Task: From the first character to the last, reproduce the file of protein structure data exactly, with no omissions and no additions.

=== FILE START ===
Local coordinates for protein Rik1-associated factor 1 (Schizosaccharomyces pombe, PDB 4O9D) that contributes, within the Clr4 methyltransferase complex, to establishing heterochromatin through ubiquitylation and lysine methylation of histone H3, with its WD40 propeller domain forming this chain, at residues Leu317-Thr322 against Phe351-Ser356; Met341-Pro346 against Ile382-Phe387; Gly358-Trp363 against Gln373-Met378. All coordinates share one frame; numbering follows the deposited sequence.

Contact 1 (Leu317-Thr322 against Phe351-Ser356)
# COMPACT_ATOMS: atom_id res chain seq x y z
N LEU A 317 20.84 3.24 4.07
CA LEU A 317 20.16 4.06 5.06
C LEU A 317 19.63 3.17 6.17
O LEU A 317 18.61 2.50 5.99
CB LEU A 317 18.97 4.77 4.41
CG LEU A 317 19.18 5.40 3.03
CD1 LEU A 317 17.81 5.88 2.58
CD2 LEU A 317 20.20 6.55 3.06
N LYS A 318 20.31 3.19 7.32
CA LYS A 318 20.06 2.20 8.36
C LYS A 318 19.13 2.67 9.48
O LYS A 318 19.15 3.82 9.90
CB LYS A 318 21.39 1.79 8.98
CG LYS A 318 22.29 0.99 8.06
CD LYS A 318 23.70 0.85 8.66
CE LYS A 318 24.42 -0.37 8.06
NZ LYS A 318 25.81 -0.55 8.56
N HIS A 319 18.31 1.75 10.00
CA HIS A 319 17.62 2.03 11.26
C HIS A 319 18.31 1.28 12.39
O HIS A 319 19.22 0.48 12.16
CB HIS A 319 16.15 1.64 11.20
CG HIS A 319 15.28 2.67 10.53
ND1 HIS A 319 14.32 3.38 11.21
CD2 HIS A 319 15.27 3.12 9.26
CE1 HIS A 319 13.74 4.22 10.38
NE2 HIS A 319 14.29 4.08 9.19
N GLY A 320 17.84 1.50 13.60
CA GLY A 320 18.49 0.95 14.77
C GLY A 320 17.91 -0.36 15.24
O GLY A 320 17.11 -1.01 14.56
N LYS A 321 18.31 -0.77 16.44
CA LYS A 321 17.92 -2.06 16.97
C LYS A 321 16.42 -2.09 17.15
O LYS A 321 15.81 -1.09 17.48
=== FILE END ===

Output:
Local coordinates for protein Rik1-associated factor 1 (Schizosaccharomyces pombe, PDB 4O9D) that contributes, within the Clr4 methyltransferase complex, to establishing heterochromatin through ubiquitylation and lysine methylation of histone H3, with its WD40 propeller domain forming this chain, at residues Leu317-Thr322 against Phe351-Ser356; Met341-Pro346 against Ile382-Phe387; Gly358-Trp363 against Gln373-Met378. All coordinates share one frame; numbering follows the deposited sequence.

Contact 1 (Leu317-Thr322 against Phe351-Ser356)
# COMPACT_ATOMS: atom_id res chain seq x y z
N LEU A 317 20.84 3.24 4.07
CA LEU A 317 20.16 4.06 5.06
C LEU A 317 19.63 3.17 6.17
O LEU A 317 18.61 2.50 5.99
CB LEU A 317 18.97 4.77 4.41
CG LEU A 317 19.18 5.40 3.03
CD1 LEU A 317 17.81 5.88 2.58
CD2 LEU A 317 20.20 6.55 3.06
N LYS A 318 20.31 3.19 7.32
CA LYS A 318 20.06 2.20 8.36
C LYS A 318 19.13 2.67 9.48
O LYS A 318 19.15 3.82 9.90
CB LYS A 318 21.39 1.79 8.98
CG LYS A 318 22.29 0.99 8.06
CD LYS A 318 23.70 0.85 8.66
CE LYS A 318 24.42 -0.37 8.06
NZ LYS A 318 25.81 -0.55 8.56
N HIS A 319 18.31 1.75 10.00
CA HIS A 319 17.62 2.03 11.26
C HIS A 319 18.31 1.28 12.39
O HIS A 319 19.22 0.48 12.16
CB HIS A 319 16.15 1.64 11.20
CG HIS A 319 15.28 2.67 10.53
ND1 HIS A 319 14.32 3.38 11.21
CD2 HIS A 319 15.27 3.12 9.26
CE1 HIS A 319 13.74 4.22 10.38
NE2 HIS A 319 14.29 4.08 9.19
N GLY A 320 17.84 1.50 13.60
CA GLY A 320 18.49 0.95 14.77
C GLY A 320 17.91 -0.36 15.24
O GLY A 320 17.11 -1.01 14.56
N LYS A 321 18.31 -0.77 16.44
CA LYS A 321 17.92 -2.06 16.97
C LYS A 321 16.42 -2.09 17.15
O LYS A 321 15.81 -1.09 17.48